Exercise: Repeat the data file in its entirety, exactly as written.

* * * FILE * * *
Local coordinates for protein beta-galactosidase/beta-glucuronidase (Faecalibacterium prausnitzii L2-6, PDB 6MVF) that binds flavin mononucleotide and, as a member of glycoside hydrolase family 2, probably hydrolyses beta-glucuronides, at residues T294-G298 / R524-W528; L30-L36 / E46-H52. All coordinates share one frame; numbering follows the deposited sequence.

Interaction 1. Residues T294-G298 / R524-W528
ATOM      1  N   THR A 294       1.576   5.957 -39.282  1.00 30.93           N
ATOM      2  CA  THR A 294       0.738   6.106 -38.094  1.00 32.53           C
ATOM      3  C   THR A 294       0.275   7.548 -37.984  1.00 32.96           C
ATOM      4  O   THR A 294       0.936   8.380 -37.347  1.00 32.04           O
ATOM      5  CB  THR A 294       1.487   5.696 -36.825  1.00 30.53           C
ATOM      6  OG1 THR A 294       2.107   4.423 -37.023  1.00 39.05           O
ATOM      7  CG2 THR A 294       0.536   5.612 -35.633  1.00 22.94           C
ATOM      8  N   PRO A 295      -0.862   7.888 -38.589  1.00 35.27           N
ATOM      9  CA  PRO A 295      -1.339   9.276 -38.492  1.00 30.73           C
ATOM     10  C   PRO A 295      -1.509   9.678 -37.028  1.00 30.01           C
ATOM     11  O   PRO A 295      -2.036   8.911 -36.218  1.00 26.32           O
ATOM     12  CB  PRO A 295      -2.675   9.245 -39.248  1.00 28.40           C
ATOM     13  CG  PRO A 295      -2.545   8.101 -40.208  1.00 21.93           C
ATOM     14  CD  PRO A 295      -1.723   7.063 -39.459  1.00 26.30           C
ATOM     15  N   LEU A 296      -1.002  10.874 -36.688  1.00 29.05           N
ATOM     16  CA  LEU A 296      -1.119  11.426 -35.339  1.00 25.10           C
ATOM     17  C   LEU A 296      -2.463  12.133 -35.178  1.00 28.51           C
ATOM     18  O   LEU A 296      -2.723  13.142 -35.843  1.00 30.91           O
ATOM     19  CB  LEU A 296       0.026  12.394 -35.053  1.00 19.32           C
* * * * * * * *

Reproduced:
Local coordinates for protein beta-galactosidase/beta-glucuronidase (Faecalibacterium prausnitzii L2-6, PDB 6MVF) that binds flavin mononucleotide and, as a member of glycoside hydrolase family 2, probably hydrolyses beta-glucuronides, at residues T294-G298 / R524-W528; L30-L36 / E46-H52. All coordinates share one frame; numbering follows the deposited sequence.

Interaction 1. Residues T294-G298 / R524-W528
ATOM      1  N   THR A 294       1.576   5.957 -39.282  1.00 30.93           N
ATOM      2  CA  THR A 294       0.738   6.106 -38.094  1.00 32.53           C
ATOM      3  C   THR A 294       0.275   7.548 -37.984  1.00 32.96           C
ATOM      4  O   THR A 294       0.936   8.380 -37.347  1.00 32.04           O
ATOM      5  CB  THR A 294       1.487   5.696 -36.825  1.00 30.53           C
ATOM      6  OG1 THR A 294       2.107   4.423 -37.023  1.00 39.05           O
ATOM      7  CG2 THR A 294       0.536   5.612 -35.633  1.00 22.94           C
ATOM      8  N   PRO A 295      -0.862   7.888 -38.589  1.00 35.27           N
ATOM      9  CA  PRO A 295      -1.339   9.276 -38.492  1.00 30.73           C
ATOM     10  C   PRO A 295      -1.509   9.678 -37.028  1.00 30.01           C
ATOM     11  O   PRO A 295      -2.036   8.911 -36.218  1.00 26.32           O
ATOM     12  CB  PRO A 295      -2.675   9.245 -39.248  1.00 28.40           C
ATOM     13  CG  PRO A 295      -2.545   8.101 -40.208  1.00 21.93           C
ATOM     14  CD  PRO A 295      -1.723   7.063 -39.459  1.00 26.30           C
ATOM     15  N   LEU A 296      -1.002  10.874 -36.688  1.00 29.05           N
ATOM     16  CA  LEU A 296      -1.119  11.426 -35.339  1.00 25.10           C
ATOM     17  C   LEU A 296      -2.463  12.133 -35.178  1.00 28.51           C
ATOM     18  O   LEU A 296      -2.723  13.142 -35.843  1.00 30.91           O
ATOM     19  CB  LEU A 296       0.026  12.394 -35.053  1.00 19.32           C